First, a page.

What’s Inside a Seven-Minute Capsule?

What’s Inside a Seven-Minute Capsule?

9 September 2021, by Ngoc Anh Hoang

Is it possible to develop a seven-minute capsule without sacrificing content nor the effectiveness in learning? Some may say no so let’s see how GaneshAID makes this work!

It is no doubt that there are a variety of benefits associated with micro-learning. In essence, its short duration not only allows the integration of learning into daily work but also offers learners the opportunity to absorb and retain the knowledge more easily by making lessons and course activities more manageable and “digestible”. In other words, microlearning reduces the cognitive load as it breaks the complex educational process down into easy-to-understand chunks of knowledge that typically last no more than a few minutes. However, the challenge is how to develop short capsules while still safeguarding the content as well as effective and efficient learning for the users. Now, let’s find out the approach GaneshAID teams build those bite-sized courses while maintaining pedagogical quality.

Coherent and meaningful structure

Creating microlearning does not consist of simply chunking content into short bites.  As a basis, no microlearning is created without a diligent planning and organization of all instructional design tasks.

As an instructional designer, it is essential to organize content at a high level to give it a coherent and meaningful structure. Content must be examined, so to make them more concise and create independent learning capsules that makes up well-structured learning syllabus. A meaningful structure helps learners to comprehend and retain the content they need. Indeed, analyzing the competency framework of the target audience enables to develop microlearning that fits the need of the learners. It is of utmost importance to always develop content that is familiar to the audience and appropriate to their tasks, competencies, and roles. In this manner, the definition of concrete outcome for each microlearning material serves the development of a solid structure. Clean outcomes are the backbone of microlearning and helps to narrow down the content to its essence.

In each project, we structure the capsule according to the 5E Instructional Model (1) Engagement, Exploration, Explanation, Elaboration, and Evaluation, with its three main parts:  Opening, Body and Closing.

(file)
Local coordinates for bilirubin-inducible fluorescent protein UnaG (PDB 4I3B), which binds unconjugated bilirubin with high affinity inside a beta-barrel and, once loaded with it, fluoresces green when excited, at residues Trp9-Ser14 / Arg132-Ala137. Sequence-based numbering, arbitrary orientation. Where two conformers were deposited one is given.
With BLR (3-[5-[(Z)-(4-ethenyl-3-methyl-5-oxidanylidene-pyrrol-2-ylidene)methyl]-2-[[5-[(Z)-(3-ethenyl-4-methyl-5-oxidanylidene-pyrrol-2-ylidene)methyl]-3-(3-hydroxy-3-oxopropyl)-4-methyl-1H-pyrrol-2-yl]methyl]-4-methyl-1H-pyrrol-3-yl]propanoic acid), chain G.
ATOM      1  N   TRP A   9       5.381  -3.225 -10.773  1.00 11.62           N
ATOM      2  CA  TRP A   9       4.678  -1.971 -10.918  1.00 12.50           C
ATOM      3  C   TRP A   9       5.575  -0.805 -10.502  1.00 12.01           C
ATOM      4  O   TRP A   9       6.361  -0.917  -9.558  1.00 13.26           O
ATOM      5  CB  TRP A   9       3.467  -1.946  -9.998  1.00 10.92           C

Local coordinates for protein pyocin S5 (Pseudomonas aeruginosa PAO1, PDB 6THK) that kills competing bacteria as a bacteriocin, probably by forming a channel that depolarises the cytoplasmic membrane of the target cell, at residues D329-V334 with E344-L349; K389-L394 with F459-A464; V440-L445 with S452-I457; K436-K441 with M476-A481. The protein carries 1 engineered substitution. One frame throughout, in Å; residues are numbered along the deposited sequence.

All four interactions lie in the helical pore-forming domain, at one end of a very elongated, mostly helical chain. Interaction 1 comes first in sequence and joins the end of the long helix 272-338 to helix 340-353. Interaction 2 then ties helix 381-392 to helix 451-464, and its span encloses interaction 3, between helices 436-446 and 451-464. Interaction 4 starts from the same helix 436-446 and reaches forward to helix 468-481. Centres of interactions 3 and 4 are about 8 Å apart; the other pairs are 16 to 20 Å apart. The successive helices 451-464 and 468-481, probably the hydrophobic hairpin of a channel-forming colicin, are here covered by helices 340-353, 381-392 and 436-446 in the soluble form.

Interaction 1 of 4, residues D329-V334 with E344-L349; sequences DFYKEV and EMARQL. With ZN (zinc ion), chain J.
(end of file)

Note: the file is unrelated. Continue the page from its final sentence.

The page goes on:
• The Opening stage: sets the learning objectives and poses the real problems that impact the learners’ daily work.
  • The Body stage: presents the content using various interactive learning techniques combined with short quizzes to advance learner’s understanding.
  • The Closing stage: lists out key messages of the capsule and further reading materials for in-depth knowledge and research.

Figure 1. The structure of GaneshAID capsule

Effective and engaging learning techniques

|It’s a fact that people learn more if they are engaged with the course.|(2)

For instance, participating in a scenario or trying a quick challenge will encourage learners to interact directly with the lesson, and enable them to get more out of the experience. Statistically, capsules that incorporate elements of gamification and narration to help solidify or tell a story result in a 15% better understanding as well as a sharp increase in retention of up to 22 times(3).

As instructional designers, we always utilize various techniques to make the content more attractive and digestible for learners. A well-balanced use of different learning techniques within a module brings variety in learning and enhance the learning attention. Learning techniques brings in interactivity that also sustain the attention of the learners. This way, learners are more proactive in learning and this approach is proven to raise learners’ knowledge retention.